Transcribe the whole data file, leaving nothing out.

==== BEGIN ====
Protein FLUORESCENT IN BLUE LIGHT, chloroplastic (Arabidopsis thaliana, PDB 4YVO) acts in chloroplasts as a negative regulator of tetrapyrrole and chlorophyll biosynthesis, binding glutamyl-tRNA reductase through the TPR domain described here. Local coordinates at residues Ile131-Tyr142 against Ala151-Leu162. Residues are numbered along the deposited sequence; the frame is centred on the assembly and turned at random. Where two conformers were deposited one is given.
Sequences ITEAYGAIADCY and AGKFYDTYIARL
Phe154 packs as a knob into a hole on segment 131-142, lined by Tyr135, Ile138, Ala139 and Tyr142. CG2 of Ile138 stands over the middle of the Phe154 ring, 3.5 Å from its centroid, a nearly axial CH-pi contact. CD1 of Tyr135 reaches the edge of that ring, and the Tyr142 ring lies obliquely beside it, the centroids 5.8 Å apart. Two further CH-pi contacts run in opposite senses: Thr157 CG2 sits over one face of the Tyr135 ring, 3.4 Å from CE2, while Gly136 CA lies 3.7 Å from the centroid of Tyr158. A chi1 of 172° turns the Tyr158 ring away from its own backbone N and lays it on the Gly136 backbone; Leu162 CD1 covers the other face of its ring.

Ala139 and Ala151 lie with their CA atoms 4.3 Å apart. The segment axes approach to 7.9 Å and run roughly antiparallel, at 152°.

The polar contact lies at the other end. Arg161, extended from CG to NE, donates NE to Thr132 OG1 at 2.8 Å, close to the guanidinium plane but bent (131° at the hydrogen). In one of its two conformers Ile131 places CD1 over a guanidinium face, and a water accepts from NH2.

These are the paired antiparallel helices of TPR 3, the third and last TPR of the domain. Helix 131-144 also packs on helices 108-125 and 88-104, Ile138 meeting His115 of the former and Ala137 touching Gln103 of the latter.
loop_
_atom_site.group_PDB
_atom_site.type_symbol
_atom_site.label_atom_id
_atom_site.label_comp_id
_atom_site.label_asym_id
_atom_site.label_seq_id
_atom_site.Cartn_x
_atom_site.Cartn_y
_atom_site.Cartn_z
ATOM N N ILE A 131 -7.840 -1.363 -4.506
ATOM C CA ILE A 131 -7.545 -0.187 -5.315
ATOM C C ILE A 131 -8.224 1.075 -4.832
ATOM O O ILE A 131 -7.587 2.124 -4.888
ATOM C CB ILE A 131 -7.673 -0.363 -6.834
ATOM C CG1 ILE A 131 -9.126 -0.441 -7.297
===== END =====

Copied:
Protein FLUORESCENT IN BLUE LIGHT, chloroplastic (Arabidopsis thaliana, PDB 4YVO) acts in chloroplasts as a negative regulator of tetrapyrrole and chlorophyll biosynthesis, binding glutamyl-tRNA reductase through the TPR domain described here. Local coordinates at residues Ile131-Tyr142 against Ala151-Leu162. Residues are numbered along the deposited sequence; the frame is centred on the assembly and turned at random. Where two conformers were deposited one is given.
Sequences ITEAYGAIADCY and AGKFYDTYIARL
Phe154 packs as a knob into a hole on segment 131-142, lined by Tyr135, Ile138, Ala139 and Tyr142. CG2 of Ile138 stands over the middle of the Phe154 ring, 3.5 Å from its centroid, a nearly axial CH-pi contact. CD1 of Tyr135 reaches the edge of that ring, and the Tyr142 ring lies obliquely beside it, the centroids 5.8 Å apart. Two further CH-pi contacts run in opposite senses: Thr157 CG2 sits over one face of the Tyr135 ring, 3.4 Å from CE2, while Gly136 CA lies 3.7 Å from the centroid of Tyr158. A chi1 of 172° turns the Tyr158 ring away from its own backbone N and lays it on the Gly136 backbone; Leu162 CD1 covers the other face of its ring.

Ala139 and Ala151 lie with their CA atoms 4.3 Å apart. The segment axes approach to 7.9 Å and run roughly antiparallel, at 152°.

The polar contact lies at the other end. Arg161, extended from CG to NE, donates NE to Thr132 OG1 at 2.8 Å, close to the guanidinium plane but bent (131° at the hydrogen). In one of its two conformers Ile131 places CD1 over a guanidinium face, and a water accepts from NH2.

These are the paired antiparallel helices of TPR 3, the third and last TPR of the domain. Helix 131-144 also packs on helices 108-125 and 88-104, Ile138 meeting His115 of the former and Ala137 touching Gln103 of the latter.
loop_
_atom_site.group_PDB
_atom_site.type_symbol
_atom_site.label_atom_id
_atom_site.label_comp_id
_atom_site.label_asym_id
_atom_site.label_seq_id
_atom_site.Cartn_x
_atom_site.Cartn_y
_atom_site.Cartn_z
ATOM N N ILE A 131 -7.840 -1.363 -4.506
ATOM C CA ILE A 131 -7.545 -0.187 -5.315
ATOM C C ILE A 131 -8.224 1.075 -4.832
ATOM O O ILE A 131 -7.587 2.124 -4.888
ATOM C CB ILE A 131 -7.673 -0.363 -6.834
ATOM C CG1 ILE A 131 -9.126 -0.441 -7.297